MB: What are you doing when you are not working?

JM: What everyone else does I guess. Trying to live well, eat well, be good to people and not die.

MB: Why do you make?

JM: I heard this idea once that the people can be split into 2 groups, producers and consumers, and I think it’s roughly true. I’m not sure any of us get a choice which one we are, but I’m happy to be making things not just consuming them.

sXc with designer and Illustrator Jordan Metcalf 
moderated by designer and letterer Erik Marinovich

Door open at 6 pm. The talk starts at 7 pm.

Alice in Wonderland

I have my dream job.
— Alice Kendall

A rare bird.

WeMake has been hosting sketchXchange for six years, but we've never had a tattoo artist speak, until recently. It was inspiring to hear about the path and process of local artist, Alice Kendall and to have her husband, William Kendall, moderate—another first! William was a natural at asking the questions, but of course, Alice stole the show.

The process of working with clients from design to tattoo is similar to the experience of any designer. You get a creative brief from the client, you research, you share initial ideas, and then you execute. The difference? Tattoos are permanent. And with designing forever art, there's not much room for making mistakes.  Finding a style and mastering the craft is what sets one tattoo artist apart from the other. Today, the art of tattooing has changed dramatically, both in style and in culture.


With the help of William, Alice arraigned her process sketches from her early career (pencil drawings) to her present day work (all done exclusively on the iPad!). A sea of birds, florals, and the occasional mouse with other tidbits flowed into each other, creating a wave effect that cascaded over two large walls. A small portion of the show hung full colored originals.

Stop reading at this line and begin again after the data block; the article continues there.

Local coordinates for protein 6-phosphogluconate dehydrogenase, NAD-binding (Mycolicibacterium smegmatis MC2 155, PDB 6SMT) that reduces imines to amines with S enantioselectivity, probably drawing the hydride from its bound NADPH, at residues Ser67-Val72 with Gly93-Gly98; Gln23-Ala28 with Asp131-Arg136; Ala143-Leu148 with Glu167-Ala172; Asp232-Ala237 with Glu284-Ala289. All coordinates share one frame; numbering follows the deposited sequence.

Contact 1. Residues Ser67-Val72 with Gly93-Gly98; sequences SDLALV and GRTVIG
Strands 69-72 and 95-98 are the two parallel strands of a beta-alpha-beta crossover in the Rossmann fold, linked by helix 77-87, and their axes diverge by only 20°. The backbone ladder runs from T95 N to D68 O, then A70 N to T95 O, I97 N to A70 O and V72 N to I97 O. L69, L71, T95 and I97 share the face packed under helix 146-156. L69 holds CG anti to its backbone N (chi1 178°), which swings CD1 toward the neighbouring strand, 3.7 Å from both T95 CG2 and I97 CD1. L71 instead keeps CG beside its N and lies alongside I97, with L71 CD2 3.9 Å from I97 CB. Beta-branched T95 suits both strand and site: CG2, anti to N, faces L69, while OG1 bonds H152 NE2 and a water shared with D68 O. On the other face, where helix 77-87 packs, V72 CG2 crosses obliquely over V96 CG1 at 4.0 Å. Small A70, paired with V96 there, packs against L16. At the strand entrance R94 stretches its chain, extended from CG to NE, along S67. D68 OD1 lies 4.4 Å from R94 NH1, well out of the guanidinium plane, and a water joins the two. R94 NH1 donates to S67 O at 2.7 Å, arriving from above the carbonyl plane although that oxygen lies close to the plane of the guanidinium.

Alice considers herself to be a collage artist. Tracing portions of things found in nature to keep the drawings life-like, but taking liberties with the art to make the final pieces her own— detailed and intricate. She adds to the authenticity by taking her own photos of reference materials whenever possible.

It was a beautiful night, a great show and a nice way to end a year of sketchXchange.  

Tattooing from the heart. 

Sometimes it takes something tragic to start a new journey. That was the case for Alice Kendall of Wonderland Tattoo. It was a motorcycle accident that sparked her career and helped her buy her first tattoo kit. Back then you didn't go to tattoo school, you got a machine from the classifieds in the back of a industry magazine and you learned by apprenticing in a shop.  It was in San Fransisco that Alice started on her path, but it wasn't until she moved to Portland that her career bloomed. 

"I remember calling my friend Amanda who owned a tattoo parlor in Portland and leaving a message on her machine that I was ready to start working in the industry. Then I got a call from her the next day, she told me that I should come to Portland and start working with her. I asked if she got my message, but she had not, because they were vacationing in Mexico at the time. She just felt the urge to call me and invite me up. It was fate, or something, and then I moved to Portland."